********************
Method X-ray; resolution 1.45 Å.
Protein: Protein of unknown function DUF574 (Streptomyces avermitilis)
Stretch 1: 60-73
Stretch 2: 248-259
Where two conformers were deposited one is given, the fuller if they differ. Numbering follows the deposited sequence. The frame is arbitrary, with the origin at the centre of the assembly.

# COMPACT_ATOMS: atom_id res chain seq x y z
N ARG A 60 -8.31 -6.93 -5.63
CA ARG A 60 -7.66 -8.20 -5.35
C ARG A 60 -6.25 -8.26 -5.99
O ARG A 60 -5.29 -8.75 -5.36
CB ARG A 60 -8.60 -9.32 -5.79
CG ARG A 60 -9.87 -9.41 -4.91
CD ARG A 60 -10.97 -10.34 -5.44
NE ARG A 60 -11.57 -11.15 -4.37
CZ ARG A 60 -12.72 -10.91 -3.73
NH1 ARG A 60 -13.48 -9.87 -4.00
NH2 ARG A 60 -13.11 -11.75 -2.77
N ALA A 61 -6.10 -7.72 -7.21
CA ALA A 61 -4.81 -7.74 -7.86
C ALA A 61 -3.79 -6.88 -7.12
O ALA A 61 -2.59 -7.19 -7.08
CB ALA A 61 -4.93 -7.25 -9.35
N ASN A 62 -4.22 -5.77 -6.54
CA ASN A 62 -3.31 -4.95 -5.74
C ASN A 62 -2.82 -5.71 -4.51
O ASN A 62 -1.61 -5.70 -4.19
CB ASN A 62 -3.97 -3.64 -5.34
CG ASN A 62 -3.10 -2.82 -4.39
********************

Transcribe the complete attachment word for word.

Method X-ray; resolution 1.45 Å.
Protein: Protein of unknown function DUF574 (Streptomyces avermitilis)
Stretch 1: 60-73
Stretch 2: 248-259
Where two conformers were deposited one is given, the fuller if they differ. Numbering follows the deposited sequence. The frame is arbitrary, with the origin at the centre of the assembly.

# COMPACT_ATOMS: atom_id res chain seq x y z
N ARG A 60 -8.31 -6.93 -5.63
CA ARG A 60 -7.66 -8.20 -5.35
C ARG A 60 -6.25 -8.26 -5.99
O ARG A 60 -5.29 -8.75 -5.36
CB ARG A 60 -8.60 -9.32 -5.79
CG ARG A 60 -9.87 -9.41 -4.91
CD ARG A 60 -10.97 -10.34 -5.44
NE ARG A 60 -11.57 -11.15 -4.37
CZ ARG A 60 -12.72 -10.91 -3.73
NH1 ARG A 60 -13.48 -9.87 -4.00
NH2 ARG A 60 -13.11 -11.75 -2.77
N ALA A 61 -6.10 -7.72 -7.21
CA ALA A 61 -4.81 -7.74 -7.86
C ALA A 61 -3.79 -6.88 -7.12
O ALA A 61 -2.59 -7.19 -7.08
CB ALA A 61 -4.93 -7.25 -9.35
N ASN A 62 -4.22 -5.77 -6.54
CA ASN A 62 -3.31 -4.95 -5.74
C ASN A 62 -2.82 -5.71 -4.51
O ASN A 62 -1.61 -5.70 -4.19
CB ASN A 62 -3.97 -3.64 -5.34
CG ASN A 62 -3.10 -2.82 -4.39